UK Registry Finds Long-Term Survival After TAVR Depends on Patient Characteristics

PARIS, France—Nearly half of high-risk patients who undergo transcatheter aortic valve replacement (TAVR) for severe aortic stenosis live at least 5 years after the procedure, with long-term survival affected not by procedural and device factors but rather by patient characteristics. The findings, from the UK TAVI registry, were announced in a Hot Line session on May 22, 2014, at EuroPCR.

Alison Duncan, MD, of Royal Brompton Hospital (London, United Kingdom), presented 3- and 5-year outcomes of 870 high-risk patients with severe aortic stenosis enrolled in the registry, which captured all TAVR procedures performed in the United Kingdom from 2007 to 2009. Mortality data were gathered as recently as July 2013. Minimum follow-up duration was 3.5 years and maximum 6.4 years.

Survival rates were 61.6% at 3 years and 48.4% at 5 years. As reported in 2011 paper published in the Journal of the American College of Cardiology, 30-day and 1-year survival for the same dataset were 71.5% and 21.4%, respectively.

On multivariable analysis, several baseline characteristics predicted mortality at 3 years (table 1).

Table 1. Independent Predictors of Mortality at 3 Years After TAVR

 

HR

95% CI

P Value

A-Fib

1.35

1.05-1.72

.018

COPD

1.30

1.02-1.65

.034

Creatinine > 200 µg/mmol

1.69

1.15-2.48

.008

Euroscore ≥ 18.5

1.24

1.05-1.47

.012


At 5 years, many of the same factors were predictive, with the addition of patient age and diabetes (table 2).

Table 2. Independent Predictors of Mortality at 5 Years After TAVR

 

HR

95% CI

P Value

A-Fib

1.34

1.08-1.68

.009

COPD

1.29

1.04-1.61

.022

Creatinine > 200 µg/mmol

1.79

1.25-2.56

.002

Euroscore ≥ 18.5

1.28

1.03-1.59

.026

Age

1.03

1.01-1.05

.001

Diabetes

1.15

1.03-1.28

.01


Neither valve type nor access route independently predicted long-term mortality. Neither did known predictors of short-term mortality including aortic regurgitation and need for permanent pacemaker, Dr. Duncan added.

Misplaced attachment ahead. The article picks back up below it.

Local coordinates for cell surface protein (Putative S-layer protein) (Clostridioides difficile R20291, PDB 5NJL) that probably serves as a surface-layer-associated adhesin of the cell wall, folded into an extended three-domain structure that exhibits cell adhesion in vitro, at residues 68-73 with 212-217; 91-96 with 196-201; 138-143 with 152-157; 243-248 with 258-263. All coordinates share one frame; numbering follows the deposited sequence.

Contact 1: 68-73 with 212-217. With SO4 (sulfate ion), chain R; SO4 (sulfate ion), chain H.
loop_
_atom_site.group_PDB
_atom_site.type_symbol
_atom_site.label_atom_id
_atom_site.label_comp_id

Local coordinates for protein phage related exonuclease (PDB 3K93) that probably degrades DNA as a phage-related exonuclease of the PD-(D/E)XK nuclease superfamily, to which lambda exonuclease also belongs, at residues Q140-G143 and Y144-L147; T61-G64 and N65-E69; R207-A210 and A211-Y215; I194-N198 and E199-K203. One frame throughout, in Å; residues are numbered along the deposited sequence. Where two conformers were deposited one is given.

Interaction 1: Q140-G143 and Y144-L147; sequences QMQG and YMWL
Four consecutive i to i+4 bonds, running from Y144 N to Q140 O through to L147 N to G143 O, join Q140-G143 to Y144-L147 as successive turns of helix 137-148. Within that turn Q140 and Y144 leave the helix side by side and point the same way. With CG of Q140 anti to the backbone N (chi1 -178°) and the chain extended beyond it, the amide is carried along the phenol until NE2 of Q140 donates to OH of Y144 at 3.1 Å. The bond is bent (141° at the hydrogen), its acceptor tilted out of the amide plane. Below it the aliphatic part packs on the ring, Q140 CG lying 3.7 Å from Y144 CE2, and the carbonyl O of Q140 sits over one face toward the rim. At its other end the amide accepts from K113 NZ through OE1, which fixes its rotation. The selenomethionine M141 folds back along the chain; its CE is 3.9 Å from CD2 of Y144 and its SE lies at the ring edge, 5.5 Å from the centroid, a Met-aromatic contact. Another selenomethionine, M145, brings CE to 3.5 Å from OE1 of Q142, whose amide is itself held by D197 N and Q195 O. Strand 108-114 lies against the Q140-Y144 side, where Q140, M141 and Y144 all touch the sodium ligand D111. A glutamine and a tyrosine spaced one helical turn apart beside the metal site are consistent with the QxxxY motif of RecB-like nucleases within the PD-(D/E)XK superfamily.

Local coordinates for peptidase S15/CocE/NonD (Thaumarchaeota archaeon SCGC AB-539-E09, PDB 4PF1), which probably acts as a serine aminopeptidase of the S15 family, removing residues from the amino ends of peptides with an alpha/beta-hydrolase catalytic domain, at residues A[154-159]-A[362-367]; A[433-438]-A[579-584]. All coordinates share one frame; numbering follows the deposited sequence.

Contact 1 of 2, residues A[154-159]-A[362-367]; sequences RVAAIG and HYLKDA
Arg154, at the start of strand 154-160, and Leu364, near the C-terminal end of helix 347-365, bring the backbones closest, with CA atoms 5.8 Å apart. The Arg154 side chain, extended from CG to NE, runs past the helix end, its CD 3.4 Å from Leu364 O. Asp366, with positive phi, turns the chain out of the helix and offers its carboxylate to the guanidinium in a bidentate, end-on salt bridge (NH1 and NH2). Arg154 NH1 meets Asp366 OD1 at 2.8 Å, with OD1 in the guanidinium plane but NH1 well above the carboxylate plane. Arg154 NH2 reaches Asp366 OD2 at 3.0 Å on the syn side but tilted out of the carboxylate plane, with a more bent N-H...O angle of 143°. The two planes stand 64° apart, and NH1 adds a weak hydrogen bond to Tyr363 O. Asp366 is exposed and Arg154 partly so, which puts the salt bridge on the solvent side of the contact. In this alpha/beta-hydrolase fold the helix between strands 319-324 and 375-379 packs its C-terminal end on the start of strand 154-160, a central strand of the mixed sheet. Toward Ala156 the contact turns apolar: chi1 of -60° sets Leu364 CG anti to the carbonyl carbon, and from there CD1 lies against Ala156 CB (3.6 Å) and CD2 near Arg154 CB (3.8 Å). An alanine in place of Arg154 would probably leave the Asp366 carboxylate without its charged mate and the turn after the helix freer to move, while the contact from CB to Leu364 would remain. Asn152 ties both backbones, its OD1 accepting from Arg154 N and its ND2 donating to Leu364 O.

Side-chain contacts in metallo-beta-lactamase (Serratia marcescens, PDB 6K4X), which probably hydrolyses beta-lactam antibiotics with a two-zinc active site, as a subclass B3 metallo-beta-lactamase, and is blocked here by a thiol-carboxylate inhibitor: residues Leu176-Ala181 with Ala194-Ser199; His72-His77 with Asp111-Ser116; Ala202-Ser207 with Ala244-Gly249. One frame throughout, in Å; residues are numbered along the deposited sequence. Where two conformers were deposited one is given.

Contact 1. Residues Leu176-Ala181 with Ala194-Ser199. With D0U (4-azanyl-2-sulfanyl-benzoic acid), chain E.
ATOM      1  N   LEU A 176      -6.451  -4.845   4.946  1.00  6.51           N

According to Dr. Duncan, “Survival after TAVI appears to be biphasic, with a very high early hazard phase at the 30 day to 1 year time period, but…almost 50% of patients were still alive 5 years afterward [even in this] very early cohort of patients, a very high-risk TAVI group. Also, their survival is similar to octogenarian patients undergoing conventional aortic valve surgery.”

Session co-chair Axel Linke, MD, of the University of Leipzig Heart Center (Leipzig, Germany), asked why the procedural complications affecting mortality no longer hold importance. These complications remain important, Dr. Duncan stressed, “but [vulnerable] patients have all been siphoned out early on, because their mortality is obviously at a much earlier stage. What we are left with is what the patient is actually made up of, their intrinsic factors.”

COPD is consistently emerging as a prognostic indicator, pointed out Bernard Prendergast, MD, of John Radcliffe Hospital (Oxford, United Kingdom), referring to 5-year follow-up from another research group (Toggweiler S. J Am Coll Cardiol. 2013;61:413-419). “Do you think we should now be saying that significant COPD is a relative contraindication to TAVI when we’re selecting patients?” he asked.

“Certainly, it’s probably looking like it’s heading that way,” Dr. Duncan agreed.

 


Source:

Duncan A. 3- and 5-year outcomes after TAVI in high-risk patients with severe aortic stenosis: the UK TAVI registry. Presented at: EuroPCR; May 22, 2014; Paris, France.

 

 

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Disclosures
  • Dr. Duncan reports no relevant conflicts of interest.

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